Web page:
Law-Enforcement Officials Expand Use of Tools Such as Spyware as People Under Investigation ‘Go Dark,’ Evading Wiretaps

Updated Aug. 3, 2013 3:17 p.m. ET

Law-enforcement officials in the U.S. are expanding the use of tools routinely used by computer hackers to gather information on suspects, bringing the criminal wiretap into the cyber age.

Federal agencies have largely kept quiet about these capabilities, but court documents and interviews with people involved in the programs provide new details about the hacking tools, including spyware delivered to computers and phones through email or Web links—techniques more commonly associated with attacks by criminals.

People familiar with the Federal Bureau of Investigation’s programs say that the use of hacking tools under court orders has grown as agents seek to keep up with suspects who use new communications technology, including some types of online chat and encryption tools. The use of such communications, which can’t be wiretapped like a phone, is called “going dark” among law enforcement.

The FBI develops some hacking tools internally and purchases others from the private sector. With such technology, the bureau can remotely activate the microphones in phones running Google Inc.’s Android software to record conversations, one former U.S. official said. It can do the same to microphones in laptops without the user knowing, the person said. Google declined to comment.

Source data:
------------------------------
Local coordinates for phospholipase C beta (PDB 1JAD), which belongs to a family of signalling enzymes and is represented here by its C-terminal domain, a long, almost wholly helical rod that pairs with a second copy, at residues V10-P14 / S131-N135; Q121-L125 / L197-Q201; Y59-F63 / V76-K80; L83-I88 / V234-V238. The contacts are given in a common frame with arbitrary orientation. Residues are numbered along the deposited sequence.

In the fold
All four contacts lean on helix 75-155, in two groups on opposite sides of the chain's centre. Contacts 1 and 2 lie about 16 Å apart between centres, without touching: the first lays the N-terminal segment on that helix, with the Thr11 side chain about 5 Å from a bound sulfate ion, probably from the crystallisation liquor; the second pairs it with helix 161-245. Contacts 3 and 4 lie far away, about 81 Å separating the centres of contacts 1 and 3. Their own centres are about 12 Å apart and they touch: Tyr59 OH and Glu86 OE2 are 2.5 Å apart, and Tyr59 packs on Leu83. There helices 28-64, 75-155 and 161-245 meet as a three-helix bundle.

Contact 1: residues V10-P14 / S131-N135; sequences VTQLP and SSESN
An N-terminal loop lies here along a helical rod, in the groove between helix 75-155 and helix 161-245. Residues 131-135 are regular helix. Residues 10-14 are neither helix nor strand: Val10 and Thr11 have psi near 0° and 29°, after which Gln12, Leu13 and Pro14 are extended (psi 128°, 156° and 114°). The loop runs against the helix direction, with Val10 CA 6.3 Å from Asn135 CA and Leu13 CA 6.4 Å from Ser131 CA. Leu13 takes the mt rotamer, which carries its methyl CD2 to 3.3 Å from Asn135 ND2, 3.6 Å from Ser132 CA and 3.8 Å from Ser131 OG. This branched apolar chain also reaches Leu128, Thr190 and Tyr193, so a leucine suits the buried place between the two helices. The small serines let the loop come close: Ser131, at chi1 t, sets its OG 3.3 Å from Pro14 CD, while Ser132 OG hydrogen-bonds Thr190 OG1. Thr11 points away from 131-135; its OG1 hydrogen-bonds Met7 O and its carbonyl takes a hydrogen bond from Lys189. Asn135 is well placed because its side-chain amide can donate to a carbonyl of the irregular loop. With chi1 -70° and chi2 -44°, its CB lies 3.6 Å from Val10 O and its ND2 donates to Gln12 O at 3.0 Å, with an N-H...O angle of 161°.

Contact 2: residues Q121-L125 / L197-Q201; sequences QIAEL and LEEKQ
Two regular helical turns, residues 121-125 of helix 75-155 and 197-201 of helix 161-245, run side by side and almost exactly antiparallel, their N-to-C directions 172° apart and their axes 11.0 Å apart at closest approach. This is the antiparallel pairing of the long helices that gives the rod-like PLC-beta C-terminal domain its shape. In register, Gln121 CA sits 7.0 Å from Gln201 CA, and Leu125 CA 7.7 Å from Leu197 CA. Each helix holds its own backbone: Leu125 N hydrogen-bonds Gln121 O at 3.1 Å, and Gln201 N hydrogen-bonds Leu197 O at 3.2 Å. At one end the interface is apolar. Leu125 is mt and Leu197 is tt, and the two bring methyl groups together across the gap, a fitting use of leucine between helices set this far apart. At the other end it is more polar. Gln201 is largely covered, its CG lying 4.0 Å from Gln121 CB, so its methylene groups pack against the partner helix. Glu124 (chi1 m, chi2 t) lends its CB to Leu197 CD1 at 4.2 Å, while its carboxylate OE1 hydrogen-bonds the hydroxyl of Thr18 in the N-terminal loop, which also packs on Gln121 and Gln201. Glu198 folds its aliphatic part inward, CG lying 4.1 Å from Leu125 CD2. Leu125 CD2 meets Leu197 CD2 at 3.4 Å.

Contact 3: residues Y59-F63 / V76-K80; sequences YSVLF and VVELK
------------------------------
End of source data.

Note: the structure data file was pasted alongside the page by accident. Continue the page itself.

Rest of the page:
The bureau typically uses hacking in cases involving organized crime, child pornography or counterterrorism, a former U.S. official said. It is loath to use these tools when investigating hackers, out of fear the suspect will discover and publicize the technique, the person said.

The FBI has been developing hacking tools for more than a decade, but rarely discloses its techniques publicly in legal cases.

Earlier this year, a federal warrant application in a Texas identity-theft case sought to use software to extract files and covertly take photos using a computer’s camera, according to court documents. The judge denied the application, saying, among other things, that he wanted more information on how data collected from the computer would be minimized to remove information on innocent people.

Since at least 2005, the FBI has been using “web bugs” that can gather a computer’s Internet address, lists of programs running and other data, according to documents disclosed in 2011. The FBI used that type of tool in 2007 to trace a person who was eventually convicted of emailing bomb threats in Washington state, for example.

The FBI “hires people who have hacking skill, and they purchase tools that are capable of doing these things,” said a former official in the agency’s cyber division. The tools are used when other surveillance methods won’t work: “When you do, it’s because you don’t have any other choice,” the official said.